Galactic cirrus (clouds of interstellar dust) is challenging to observe, but Mel Bartels shows us how in the April 2019 issue of the magazine. Accompanying his explanations with detailed hand-drawn sketches, Mel takes us on a tour of the ghostly cirrus as it arcs across the sky. We visit Ursa Major, Leo, Coma Berenices, and Canes Venatici. Along the way we also stop in at familiar galaxies such as M81, M82, and M101 in Ursa Major, as well as M95, M96, and M105 in Leo, just to name a few. Mel also treats us to three views of galactic cirrus near the Whirlpool Galaxy (M51) taken with telescopes of different aperture — it's interesting to see how the smallest-aperture telescope yields greater detail on the extent of the galactic cirrus, while the two larger-aperture telescopes provide more detail on the galaxy itself.

Dwarf galaxies are interesting targets when it comes to galactic cirrus since they're approximately the same brightness, although Mel notes that to his eye there is a difference in hue. Mel goes on to say that he sometimes spots the cirrus before he detects the galaxy — in fact, he'll often use the cirrus to guide his way to the galaxy instead of star-hopping, as is the case with the Draco Dwarf Galaxy. A patch of sky that Mel finds particularly pleasing is that which contains the dwarf galaxy Leo I, the star Regulus, and the shimmering cirrus. Sketches of the galactic cirrus and the two dwarf galaxies are reproduced here.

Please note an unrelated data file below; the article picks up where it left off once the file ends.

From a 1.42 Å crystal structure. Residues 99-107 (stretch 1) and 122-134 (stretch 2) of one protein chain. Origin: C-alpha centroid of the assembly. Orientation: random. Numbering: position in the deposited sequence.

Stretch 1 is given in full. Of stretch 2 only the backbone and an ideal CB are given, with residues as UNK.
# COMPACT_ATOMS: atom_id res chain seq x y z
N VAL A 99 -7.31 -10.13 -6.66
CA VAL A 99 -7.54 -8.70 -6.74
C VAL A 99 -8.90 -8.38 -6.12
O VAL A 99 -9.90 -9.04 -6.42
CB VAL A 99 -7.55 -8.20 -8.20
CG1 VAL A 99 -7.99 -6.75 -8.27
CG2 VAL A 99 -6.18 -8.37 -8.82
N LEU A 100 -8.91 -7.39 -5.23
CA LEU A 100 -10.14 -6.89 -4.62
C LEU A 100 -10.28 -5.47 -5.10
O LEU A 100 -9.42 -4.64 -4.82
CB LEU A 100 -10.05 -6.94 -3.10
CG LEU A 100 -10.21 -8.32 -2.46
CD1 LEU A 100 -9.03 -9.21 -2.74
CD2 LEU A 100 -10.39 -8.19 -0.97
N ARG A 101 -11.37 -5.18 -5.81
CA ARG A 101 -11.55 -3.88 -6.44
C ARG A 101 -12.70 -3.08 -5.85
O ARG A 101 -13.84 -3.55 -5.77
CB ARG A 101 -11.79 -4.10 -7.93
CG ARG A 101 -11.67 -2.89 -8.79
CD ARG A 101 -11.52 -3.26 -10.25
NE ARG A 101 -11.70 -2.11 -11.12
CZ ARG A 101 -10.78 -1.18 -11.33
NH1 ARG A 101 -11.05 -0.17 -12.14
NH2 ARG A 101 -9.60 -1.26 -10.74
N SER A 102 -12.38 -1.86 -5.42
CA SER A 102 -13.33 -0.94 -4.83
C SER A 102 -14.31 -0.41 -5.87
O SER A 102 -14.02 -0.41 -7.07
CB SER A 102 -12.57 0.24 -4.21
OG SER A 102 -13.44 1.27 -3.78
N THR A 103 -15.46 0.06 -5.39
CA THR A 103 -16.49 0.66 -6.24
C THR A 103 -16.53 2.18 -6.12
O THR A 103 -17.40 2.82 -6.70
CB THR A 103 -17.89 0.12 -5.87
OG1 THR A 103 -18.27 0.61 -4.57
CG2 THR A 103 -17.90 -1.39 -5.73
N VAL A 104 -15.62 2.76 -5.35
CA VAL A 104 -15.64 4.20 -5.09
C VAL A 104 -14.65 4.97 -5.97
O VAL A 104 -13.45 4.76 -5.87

Can you find galactic cirrus in your scope?

Mel Bartels often uses galactic cirrus to guide him to dwarf galaxies, such as the Draco Dwarf Galaxy shown here.
Mel Bartels
The bright star Regulus in Leo, the dwarf galaxy Leo I, and the galactic cirrus form a striking threesome in the night sky.
Mel Bartels


You must be logged in to post a comment.